Free global shipping on orders $35 or more!

Tea Story #5 Jin Xuan Oolong: Naturally Buttery Tea

February 17, 2014


This winter’s harvest has the classic buttery notes of a Jin Xuan Oolong with underlying sweet vegetal and woody qualities. The flavor is buttery, nutty, and savory - balanced by the smooth astringent "original Oolong" qualities that offer a clean, fragrant finish. Tea Shop

This batch of tea leaves come from the most active tea maker and merchant we know. He enters virtually every Oolong Tea competition in Taiwan, including the largest and most prestigious Oolong Tea competition in the world. He consistently achieves high ratings in all of these competitions. In fact, when we picked up this batch we discovered that, for the second time in a row, he had won first place in the Nantou County Jin Xuan Oolong competition. This is a region that is comprised of some the best Oolong Tea makers in the world, and he placed first in both the spring and the winter competitions in 2013. He is a highly motivated, intelligent and progressive individual - making him an exemplary figure in his field.



In the last few years, he has formed a cooperative with his neighboring farmer friends who share the same high standards of cultivation and processing. This is in order to collectively produce a significant enough volume to be able to compete with larger scale productions of tea in this region, while maintaining the quality control standards of small, privately run farms. This co-op of farmers employs farming methods that use no chemical fertilizers or weed killers, and only a minimal amount of water soluble pesticides are administered at the beginning of the growing season. The tea leaves are randomly tested for trace chemical residue, and this team of farmers share their expertise in continually developing the most effective methods for cultivating quality tea.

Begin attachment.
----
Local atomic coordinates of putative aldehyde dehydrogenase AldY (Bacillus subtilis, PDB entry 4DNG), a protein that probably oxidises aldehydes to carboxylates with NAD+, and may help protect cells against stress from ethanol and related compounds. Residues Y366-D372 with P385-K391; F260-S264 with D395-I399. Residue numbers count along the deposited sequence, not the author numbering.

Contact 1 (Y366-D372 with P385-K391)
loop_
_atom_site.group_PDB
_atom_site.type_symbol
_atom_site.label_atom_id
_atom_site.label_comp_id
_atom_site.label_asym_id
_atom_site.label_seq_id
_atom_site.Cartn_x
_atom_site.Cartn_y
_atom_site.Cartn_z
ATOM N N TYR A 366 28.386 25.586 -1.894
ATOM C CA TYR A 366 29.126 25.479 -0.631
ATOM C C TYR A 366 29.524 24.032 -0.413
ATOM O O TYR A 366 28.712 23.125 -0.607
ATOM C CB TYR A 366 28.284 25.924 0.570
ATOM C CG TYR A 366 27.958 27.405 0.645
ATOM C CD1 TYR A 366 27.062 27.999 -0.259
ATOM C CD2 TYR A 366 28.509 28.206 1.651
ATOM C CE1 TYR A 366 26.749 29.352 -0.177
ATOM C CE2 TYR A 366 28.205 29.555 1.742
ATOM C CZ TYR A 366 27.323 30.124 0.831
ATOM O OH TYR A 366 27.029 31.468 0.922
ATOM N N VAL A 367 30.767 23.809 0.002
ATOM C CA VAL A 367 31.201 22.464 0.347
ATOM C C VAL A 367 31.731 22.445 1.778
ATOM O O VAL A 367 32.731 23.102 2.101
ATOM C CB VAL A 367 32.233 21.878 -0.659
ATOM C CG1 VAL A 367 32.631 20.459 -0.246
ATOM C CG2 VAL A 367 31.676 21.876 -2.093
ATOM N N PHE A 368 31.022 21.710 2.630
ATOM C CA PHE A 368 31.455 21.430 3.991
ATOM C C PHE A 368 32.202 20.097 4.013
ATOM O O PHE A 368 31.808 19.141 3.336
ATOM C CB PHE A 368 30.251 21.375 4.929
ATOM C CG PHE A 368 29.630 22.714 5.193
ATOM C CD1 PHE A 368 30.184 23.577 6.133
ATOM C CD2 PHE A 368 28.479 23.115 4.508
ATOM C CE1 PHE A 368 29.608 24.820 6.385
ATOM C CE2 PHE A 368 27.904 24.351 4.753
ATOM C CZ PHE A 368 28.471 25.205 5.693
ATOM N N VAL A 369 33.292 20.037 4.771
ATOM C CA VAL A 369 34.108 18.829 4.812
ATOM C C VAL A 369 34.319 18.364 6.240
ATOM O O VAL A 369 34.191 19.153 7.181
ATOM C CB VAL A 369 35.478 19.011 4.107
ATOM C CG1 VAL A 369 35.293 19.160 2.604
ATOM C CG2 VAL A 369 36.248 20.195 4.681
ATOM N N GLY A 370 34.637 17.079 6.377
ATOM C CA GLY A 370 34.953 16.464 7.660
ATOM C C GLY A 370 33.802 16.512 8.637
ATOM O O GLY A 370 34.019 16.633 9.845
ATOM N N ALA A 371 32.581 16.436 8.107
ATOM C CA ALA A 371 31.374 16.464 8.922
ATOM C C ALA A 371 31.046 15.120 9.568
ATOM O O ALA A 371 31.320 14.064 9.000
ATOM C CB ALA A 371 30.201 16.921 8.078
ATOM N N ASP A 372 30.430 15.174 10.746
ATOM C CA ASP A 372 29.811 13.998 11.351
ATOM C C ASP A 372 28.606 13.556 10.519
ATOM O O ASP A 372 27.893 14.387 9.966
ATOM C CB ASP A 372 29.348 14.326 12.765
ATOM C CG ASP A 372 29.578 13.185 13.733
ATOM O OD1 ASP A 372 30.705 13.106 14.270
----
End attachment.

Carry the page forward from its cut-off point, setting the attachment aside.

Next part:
Jin Xuan Oolong is a hybrid cultivar produced by the government subsidized Tea Research Extension Station (TRES) in Taiwan and is registered as Tai Cha #12 (台茶12號). It was designed to possess a stronger immunity to naturally occurring "pests" in the regional climate of Taiwan while producing a somewhat larger leaf that increases yield. It is known for its buttery or milk flavor qualities and has a milder astringency and smoother texture.

This batch of tea was grown at 400m elevation. These farms are on relatively flat ground, allowing for machine-cut harvesting. The machine that is used for harvesting is a hand-held type of hedge clipper designed to be wielded by two people, one on each side of the row of tea bushes. A vacuum attachment collects the harvested leaves in a cloth bag. While machine harvesting results in a portion of the leaves and stems being cut, this expedient method allows for timely harvest in the late morning hours that ensures the outdoor oxidation step in processing the leaves is done at noon - the ideal time for the initial wilting phase of the leaves. While hand picking maintains the integrity of the tea leaves, it is far more time consuming and labor intensive, and must be started in the early morning hours, but not until the dew on the leaves has evaporated. Machine harvesting provides more control over these daily conditions simply because it is faster and requires fewer hands. The diminishing labor force for hand-picked tea is currently a real issue in Taiwan.





Leave a comment

Comments will be approved before showing up.


Also in News

Eco-Cha Tea Club: Red Oolong Tasting Notes
Eco-Cha Tea Club: Red Oolong Tasting Notes

December 07, 2018

Appearance of the dried leaves is the first step in assessing any loose leaf tea. We can see by the coloration that these leaves are partially oxidized, with both green hues and darker tones. This is the first sign that it is a traditionally made Oolong tea. In recent trends, tea made in this fashion has been given the name "hong Oolong" or Red Oolong. It's actually just a new name for an old recipe.

View full article →

Eco-Cha Tea Club: Red Oolong Tea
Eco-Cha Tea Club: Red Oolong Tea

December 03, 2018

This is what inspired us to share this batch of tea that was produced in Nantou County. We consider this batch of tea to be properly named Red Oolong, simply because the leaves are obviously only partially oxidized. The flavor of the tea has aspects of a Black Tea character while maintaining the fragrant, aromatic complexity of an Oolong.

View full article →

The Science of How Tea Can Prolong Our Lifespan
The Science of How Tea Can Prolong Our Lifespan

November 25, 2018

Drinking tea can actually help protect the health of our DNA, which can prolong our lives. Research has shown that a healthy habit of tea drinking may extend our lives up to five years! 
 
A large group of older Chinese men who drank 3 cups or more of tea daily recorded longer telomere lengths, and almost five years of added life, compared with people who drank one cup or less. The study, published in the British Journal of Nutrition, applies to green and black tea.

View full article →